The Florida delegation divided on party lines this week as the Trump administration announced it would enact Title III of the Libertad Act and imposed additional sanctions on that communist nation.
U.S. Sen. Rick Scott, R-Fla., called on the administration to enact Title III earlier this week and his office weighed in on what such an action would do.
“This action would allow American citizens to sue companies and their subsidiaries for trafficking in stolen properties, and deny entry to the United States to foreign nationals involved in the trafficking of stolen properties in Cuba,” Scott’s office noted.
On Wednesday, U.S. Sec. of State Mike Pompeo announced the Trump administration would enact Title III.
“In 1996, Congress passed the Cuban Liberty and Democratic Solidarity Act, also known as Libertad. Until Title III of that act, United States citizens who had their property confiscated by the Castro regime were given the right to file suit against those who traffic in such properties,” Pompeo said. “But those citizens’ opportunities for justice have been put out of reach for more than two decades. For now more than 22 years, every president, every secretary of state has suspended Title III in the hope that doing so would put more pressure on the Cuban regime to transition to democracy. But just as we did in regard to moving our embassy to Jerusalem, the true capital of Israel, or designating the Islamic Revolutionary Guard Corps for what it is, a terrorist organization, the Trump administration recognizes reality. We see clearly that the regime’s repression of its own people and its unrepentant exportation of tyranny in the region has only gotten worse because dictators perceive appeasement as weakness, not strength.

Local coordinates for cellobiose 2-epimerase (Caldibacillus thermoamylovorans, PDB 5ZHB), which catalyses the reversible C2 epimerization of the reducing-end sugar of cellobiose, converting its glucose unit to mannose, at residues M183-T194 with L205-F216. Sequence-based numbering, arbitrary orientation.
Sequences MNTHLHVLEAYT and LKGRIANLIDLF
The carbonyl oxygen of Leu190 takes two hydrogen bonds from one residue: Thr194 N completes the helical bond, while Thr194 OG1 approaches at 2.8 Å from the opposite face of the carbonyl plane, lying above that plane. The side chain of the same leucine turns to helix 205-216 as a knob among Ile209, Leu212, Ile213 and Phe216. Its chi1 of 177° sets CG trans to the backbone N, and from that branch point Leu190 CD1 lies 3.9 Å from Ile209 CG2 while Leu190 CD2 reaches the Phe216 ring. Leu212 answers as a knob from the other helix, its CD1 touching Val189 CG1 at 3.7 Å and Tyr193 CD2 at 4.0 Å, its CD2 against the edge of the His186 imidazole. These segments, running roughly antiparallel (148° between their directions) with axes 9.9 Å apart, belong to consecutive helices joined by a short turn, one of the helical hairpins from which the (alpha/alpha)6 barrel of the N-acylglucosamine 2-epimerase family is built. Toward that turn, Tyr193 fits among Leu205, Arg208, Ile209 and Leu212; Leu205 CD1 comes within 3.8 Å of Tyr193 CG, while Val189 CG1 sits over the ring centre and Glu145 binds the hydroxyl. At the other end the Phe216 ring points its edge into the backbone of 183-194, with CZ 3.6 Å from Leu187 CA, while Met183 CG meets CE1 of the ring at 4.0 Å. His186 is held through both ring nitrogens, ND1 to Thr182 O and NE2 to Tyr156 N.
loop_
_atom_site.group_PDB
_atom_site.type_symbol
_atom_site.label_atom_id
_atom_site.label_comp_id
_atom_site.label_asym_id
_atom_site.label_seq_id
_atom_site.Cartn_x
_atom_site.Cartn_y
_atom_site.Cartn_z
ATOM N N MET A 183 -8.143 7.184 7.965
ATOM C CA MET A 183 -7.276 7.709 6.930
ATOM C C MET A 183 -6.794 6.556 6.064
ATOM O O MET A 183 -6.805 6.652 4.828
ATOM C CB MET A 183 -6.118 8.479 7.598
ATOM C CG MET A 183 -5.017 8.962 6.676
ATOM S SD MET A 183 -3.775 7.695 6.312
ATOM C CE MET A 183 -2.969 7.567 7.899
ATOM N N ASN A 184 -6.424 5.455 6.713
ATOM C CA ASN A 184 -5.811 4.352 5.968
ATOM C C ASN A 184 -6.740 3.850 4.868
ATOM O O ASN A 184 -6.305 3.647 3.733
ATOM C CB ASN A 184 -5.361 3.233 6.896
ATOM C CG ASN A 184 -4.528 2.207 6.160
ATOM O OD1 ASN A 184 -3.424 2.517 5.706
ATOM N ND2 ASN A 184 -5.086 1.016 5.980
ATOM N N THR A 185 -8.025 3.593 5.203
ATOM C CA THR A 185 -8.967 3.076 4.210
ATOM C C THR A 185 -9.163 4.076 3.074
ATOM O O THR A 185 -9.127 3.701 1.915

“President Obama’s administration’s game of footsy with the Castros’ junta did not deter the regime from continuing to harass and oppress the heroic Ladies in White, a group of women dedicated to peacefully protesting the regime’s human rights abuses,” Pompeo added. “More broadly, the regime continues to deprive its own people of the fundamental freedoms of speech, press, assembly, and association. Indeed, according to NGO reports, Cuban thugs made more than 2,800 arbitrary arrests in 2018 alone. In the run-up to the country’s recent sham constitutional referendum, one that enshrined the Communist Party as the only legal political party in Cuba, the regime harassed, beat, and detained leaders and – opposition leaders and activists. Three hundred and ten people were arbitrarily detained according to the Cuban Commission on Human Rights and National Reconciliation. Cuba’s behavior in the Western Hemisphere undermines the security and stability of countries throughout the region, which directly threatens United States national security interests. The Cuban regime has for years exported its tactics of intimidation, repression, and violence. They’ve exported this to Venezuela in direct support of the former Maduro regime. Cuban military intelligence and state security services today keep Maduro in power.